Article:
Remote first hiring knowledge & best practices straight to your inbox!

Want to See Their Skills? Just Have Them Do a Code Review

Today, we’re thrilled to announce the launch of our new Code Review question type. Code Review questions give industry candidates a real-world task that takes less than one hour: review code written by someone else and provide feedback on it. This task is ideal for candidates with existing industry experience and can be used to provide signals on a variety of skills. Depending on what you have the candidate review, and the comments they provide, you can get a signal on candidates’ technical knowledge in any domain.

Take the candidate experience a test drive with this sample test.

Code Review questions enable the entire hiring team to evaluate candidate expertise firsthand. Written comments from the candidate provide a strong signal of their insight and collaborative capabilities—all with minimal time investment from the candidate.

With this release, we are adding five new questions to our library. These questions are “dirty” code files that senior candidates can mark up with suggested improvements. Using this new question type, you can also create your own custom questions and make it as realistic as you want. For example, you could start with a recent pull request from your repro to give the candidate a taste of the code they’d be contributing to.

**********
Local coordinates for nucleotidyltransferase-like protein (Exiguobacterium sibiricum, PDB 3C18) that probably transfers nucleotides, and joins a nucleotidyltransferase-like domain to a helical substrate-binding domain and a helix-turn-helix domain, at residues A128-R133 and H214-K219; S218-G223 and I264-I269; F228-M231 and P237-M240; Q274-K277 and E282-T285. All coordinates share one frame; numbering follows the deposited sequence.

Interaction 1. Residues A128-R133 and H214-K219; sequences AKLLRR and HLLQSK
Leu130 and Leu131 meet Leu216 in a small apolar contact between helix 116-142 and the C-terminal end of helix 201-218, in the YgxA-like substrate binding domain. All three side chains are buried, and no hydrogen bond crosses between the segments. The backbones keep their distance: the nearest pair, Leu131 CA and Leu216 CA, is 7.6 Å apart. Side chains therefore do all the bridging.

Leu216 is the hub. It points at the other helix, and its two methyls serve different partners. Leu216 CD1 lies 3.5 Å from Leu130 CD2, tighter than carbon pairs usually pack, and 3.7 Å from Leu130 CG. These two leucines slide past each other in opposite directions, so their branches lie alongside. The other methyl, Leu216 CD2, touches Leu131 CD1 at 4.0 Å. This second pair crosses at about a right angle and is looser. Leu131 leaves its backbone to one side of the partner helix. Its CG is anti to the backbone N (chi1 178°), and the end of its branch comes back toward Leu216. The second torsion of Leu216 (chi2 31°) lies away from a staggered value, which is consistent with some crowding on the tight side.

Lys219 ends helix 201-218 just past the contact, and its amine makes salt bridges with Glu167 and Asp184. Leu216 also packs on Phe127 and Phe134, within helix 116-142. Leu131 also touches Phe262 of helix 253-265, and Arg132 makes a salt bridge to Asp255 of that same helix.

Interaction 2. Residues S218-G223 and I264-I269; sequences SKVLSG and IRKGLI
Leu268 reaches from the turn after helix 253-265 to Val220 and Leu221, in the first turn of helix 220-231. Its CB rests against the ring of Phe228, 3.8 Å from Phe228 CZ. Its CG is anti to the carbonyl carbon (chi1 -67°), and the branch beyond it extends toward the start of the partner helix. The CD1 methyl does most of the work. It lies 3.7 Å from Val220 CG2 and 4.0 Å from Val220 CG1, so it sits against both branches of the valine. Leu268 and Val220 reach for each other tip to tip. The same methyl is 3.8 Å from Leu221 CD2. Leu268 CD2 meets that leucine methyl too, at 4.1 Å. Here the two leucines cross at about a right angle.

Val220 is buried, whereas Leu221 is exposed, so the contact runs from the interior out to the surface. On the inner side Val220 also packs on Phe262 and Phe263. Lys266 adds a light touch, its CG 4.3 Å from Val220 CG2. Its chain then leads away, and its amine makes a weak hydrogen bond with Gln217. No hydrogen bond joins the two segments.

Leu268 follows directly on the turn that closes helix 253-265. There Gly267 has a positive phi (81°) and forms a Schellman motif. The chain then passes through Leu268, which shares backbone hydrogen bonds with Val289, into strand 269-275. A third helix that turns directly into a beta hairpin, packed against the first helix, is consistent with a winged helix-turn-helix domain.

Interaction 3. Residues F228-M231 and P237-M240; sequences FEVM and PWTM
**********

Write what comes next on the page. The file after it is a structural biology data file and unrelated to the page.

The challenge with screening senior engineers

HackerRank is the de facto standard to screen recent graduates and software developers early in their career. Our automated test cases make it possible for candidates to solve coding challenges and implement functionality in their language of choice. In a pool of applicants with similar resumes, you can easily filter down to those who have the skills you need.

But screening senior candidates presents a new set of challenges:

Basic coding tests don’t assess the right skills 

When assessing a senior candidate, you want to screen them for the skills they need in a more senior role, like design, performance, maintainability, security, and mentoring.